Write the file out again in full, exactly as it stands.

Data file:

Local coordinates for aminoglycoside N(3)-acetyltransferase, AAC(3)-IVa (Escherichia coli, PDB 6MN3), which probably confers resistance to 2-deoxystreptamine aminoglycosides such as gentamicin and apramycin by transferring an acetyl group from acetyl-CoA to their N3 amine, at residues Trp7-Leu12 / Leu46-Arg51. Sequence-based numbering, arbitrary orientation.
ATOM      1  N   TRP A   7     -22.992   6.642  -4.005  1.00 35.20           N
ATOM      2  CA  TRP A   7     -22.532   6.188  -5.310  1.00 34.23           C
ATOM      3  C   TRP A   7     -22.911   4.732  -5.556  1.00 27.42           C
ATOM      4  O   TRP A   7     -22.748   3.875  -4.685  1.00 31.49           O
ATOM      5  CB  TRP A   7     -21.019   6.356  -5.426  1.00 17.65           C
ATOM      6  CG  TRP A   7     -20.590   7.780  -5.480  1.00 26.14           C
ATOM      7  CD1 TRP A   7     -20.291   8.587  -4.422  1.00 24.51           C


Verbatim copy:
Local coordinates for aminoglycoside N(3)-acetyltransferase, AAC(3)-IVa (Escherichia coli, PDB 6MN3), which probably confers resistance to 2-deoxystreptamine aminoglycosides such as gentamicin and apramycin by transferring an acetyl group from acetyl-CoA to their N3 amine, at residues Trp7-Leu12 / Leu46-Arg51. Sequence-based numbering, arbitrary orientation.
ATOM      1  N   TRP A   7     -22.992   6.642  -4.005  1.00 35.20           N
ATOM      2  CA  TRP A   7     -22.532   6.188  -5.310  1.00 34.23           C
ATOM      3  C   TRP A   7     -22.911   4.732  -5.556  1.00 27.42           C
ATOM      4  O   TRP A   7     -22.748   3.875  -4.685  1.00 31.49           O
ATOM      5  CB  TRP A   7     -21.019   6.356  -5.426  1.00 17.65           C
ATOM      6  CG  TRP A   7     -20.590   7.780  -5.480  1.00 26.14           C
ATOM      7  CD1 TRP A   7     -20.291   8.587  -4.422  1.00 24.51           C